where A is a value associated with a normal distribution for 5 essay and 95% confidence in table here : https://en.wikipedia.org/wiki/Student%27s_t-distribution#Tab...
A = 2.015

By this way you don't have to bother with lecture incertitude associated with your instrument (expect systematic error) because all of them are evaluated with statistic

[Edited on 21-6-2019 by brubei]




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[*] posted on 21-6-2019 at 01:36


Two measurements made,
1) Density 0.912, concentration 23.39%
2) Density 0.906, concentration 25.33%
Density change 0.66%, relative concentration change 8.2%
- notice the relative change in concentration is much greater than the change in density

- your two measurements differ by about 0.66%
so even if your measuring cylinder and scales and thermometer and calculations are perfect,
your own skill is limiting the accuracy of your results.

In my opinion, measuring cylinders are good enough for measuring liquid volumes for quick qualitative experiments,
I like to use either hydrometers or a volumetric flask on scales for density measurement,
and a burette for delivery volumes (e.g. deliver a measured volume into a weighing vessel)
- if I get quantitative..

A pycnometer ( I know that at least one member has one) seems an excellent choice for density measurements if you need that level of accuracy,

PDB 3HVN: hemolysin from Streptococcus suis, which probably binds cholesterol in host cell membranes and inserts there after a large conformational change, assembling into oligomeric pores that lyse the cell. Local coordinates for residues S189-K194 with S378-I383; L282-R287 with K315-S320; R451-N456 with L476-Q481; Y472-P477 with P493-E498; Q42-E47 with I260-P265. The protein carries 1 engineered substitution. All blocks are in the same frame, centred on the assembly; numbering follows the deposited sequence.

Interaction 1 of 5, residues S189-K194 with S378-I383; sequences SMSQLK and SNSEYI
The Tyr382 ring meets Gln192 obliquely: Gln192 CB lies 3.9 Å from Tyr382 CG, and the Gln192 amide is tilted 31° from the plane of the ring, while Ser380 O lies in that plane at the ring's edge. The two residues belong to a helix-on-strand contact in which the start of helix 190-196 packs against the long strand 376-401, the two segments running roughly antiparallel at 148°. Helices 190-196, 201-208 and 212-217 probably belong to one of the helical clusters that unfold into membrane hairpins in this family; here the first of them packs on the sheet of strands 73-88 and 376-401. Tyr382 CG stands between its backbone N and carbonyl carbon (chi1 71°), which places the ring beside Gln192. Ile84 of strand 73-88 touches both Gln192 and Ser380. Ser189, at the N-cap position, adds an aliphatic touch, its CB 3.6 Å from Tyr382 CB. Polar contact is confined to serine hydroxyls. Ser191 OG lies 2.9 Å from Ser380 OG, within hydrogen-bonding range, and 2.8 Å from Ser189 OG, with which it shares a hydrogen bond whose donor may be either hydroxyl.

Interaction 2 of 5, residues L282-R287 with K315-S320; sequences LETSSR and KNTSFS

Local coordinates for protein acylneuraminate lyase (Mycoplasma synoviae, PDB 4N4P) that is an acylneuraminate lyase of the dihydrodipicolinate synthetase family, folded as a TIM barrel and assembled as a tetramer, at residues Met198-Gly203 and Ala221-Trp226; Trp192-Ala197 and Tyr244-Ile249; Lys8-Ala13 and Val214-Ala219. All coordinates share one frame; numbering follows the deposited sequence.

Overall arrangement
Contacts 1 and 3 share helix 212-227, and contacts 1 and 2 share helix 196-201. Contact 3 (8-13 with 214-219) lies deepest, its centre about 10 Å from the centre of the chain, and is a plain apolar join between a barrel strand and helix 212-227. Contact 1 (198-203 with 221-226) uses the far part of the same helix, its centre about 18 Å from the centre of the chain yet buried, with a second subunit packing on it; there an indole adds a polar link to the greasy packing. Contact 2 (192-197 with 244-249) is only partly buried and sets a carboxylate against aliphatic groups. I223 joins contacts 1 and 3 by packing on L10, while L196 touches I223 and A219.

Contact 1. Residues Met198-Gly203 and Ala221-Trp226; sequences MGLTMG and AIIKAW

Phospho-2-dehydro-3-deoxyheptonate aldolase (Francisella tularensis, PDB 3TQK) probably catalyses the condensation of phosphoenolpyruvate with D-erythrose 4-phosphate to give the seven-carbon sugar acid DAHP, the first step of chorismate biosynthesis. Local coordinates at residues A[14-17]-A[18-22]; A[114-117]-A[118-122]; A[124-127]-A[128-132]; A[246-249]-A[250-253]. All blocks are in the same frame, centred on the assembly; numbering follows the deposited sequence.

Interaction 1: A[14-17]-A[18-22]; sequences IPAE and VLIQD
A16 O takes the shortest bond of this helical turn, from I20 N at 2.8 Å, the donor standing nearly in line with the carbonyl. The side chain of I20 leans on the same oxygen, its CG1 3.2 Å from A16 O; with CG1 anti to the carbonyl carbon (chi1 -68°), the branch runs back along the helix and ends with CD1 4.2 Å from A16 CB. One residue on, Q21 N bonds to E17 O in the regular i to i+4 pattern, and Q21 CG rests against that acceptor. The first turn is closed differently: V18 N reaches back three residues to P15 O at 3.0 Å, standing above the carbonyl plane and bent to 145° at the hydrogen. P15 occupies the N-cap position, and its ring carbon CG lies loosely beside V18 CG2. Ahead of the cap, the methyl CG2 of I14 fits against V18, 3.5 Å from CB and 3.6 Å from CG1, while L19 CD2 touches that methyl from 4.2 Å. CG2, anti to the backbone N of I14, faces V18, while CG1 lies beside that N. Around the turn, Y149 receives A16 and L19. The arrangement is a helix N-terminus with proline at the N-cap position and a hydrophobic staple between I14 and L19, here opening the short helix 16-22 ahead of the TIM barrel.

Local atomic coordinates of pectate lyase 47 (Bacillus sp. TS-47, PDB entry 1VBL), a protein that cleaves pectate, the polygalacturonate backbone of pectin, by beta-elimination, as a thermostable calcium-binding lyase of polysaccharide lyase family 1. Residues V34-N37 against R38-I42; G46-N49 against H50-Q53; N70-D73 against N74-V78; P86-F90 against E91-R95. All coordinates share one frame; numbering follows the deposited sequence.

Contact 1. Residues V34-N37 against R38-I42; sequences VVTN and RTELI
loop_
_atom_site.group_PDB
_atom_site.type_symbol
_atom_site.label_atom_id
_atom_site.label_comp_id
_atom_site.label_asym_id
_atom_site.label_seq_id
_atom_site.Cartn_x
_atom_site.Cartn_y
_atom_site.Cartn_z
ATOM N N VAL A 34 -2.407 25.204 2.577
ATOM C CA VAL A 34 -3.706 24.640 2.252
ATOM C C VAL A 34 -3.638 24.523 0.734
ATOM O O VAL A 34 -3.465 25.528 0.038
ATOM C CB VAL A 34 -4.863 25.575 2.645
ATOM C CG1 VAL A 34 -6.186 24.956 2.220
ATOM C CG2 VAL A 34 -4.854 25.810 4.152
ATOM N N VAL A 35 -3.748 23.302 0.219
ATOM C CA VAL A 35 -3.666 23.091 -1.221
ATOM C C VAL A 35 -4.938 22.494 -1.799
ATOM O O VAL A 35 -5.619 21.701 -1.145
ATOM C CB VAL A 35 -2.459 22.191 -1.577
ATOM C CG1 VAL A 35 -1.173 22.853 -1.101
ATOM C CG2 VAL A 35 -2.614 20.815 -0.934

(a pycnometer looks like a simple diy project)

P.S. as the ammonia concentration changes much more significantly than density,
using the same equipment, a titration would be more accurate.
(IF you have an acid of accurately known concentration to titrate against, which you could make from water and weighed dry powdered acids such as ascorbic, boric, citric, oxalic, sulphamic, sodium bisulphate .....)

[Edited on 21-6-2019 by Sulaiman]




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[*] posted on 21-6-2019 at 02:21


@brubei: Your approach only takes into account the random error right?

As you said you would also need to estimate the systematic error which is due to the calibration of your instruments. Surely in an amateur setting without a calibrated scale, the systematic error is important to consider.
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[*] posted on 21-6-2019 at 03:40


Aside from class of measuring cylinder, cylinders are usually also labeled TC (to contain) and TD (to dispense) so a TD cylinder is going to have more volume than indicated on the graduations. Just do a quick check with a known substance (water) and see where you fall.



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[*] posted on 18-7-2019 at 07:56


Some more info on doing these calcs in Excel:

Tellinghuisen, J. (2018). Least-Squares Analysis of Data with Uncertainty in y and x: Algorithms in Excel and KaleidaGraph. Journal of Chemical Education, 95(6), 970–977. research-article. https://doi.org/10.1021/acs.jchemed.8b00069



Attachment: Least-Squares Analysis of Data with Uncertainty in y and x.pdf (2.7MB)
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[*] posted on 18-7-2019 at 16:09


I have used a 10 ml Class A volumetric flask and a balance reading to 1 mg, with decent (for me, anyway) results.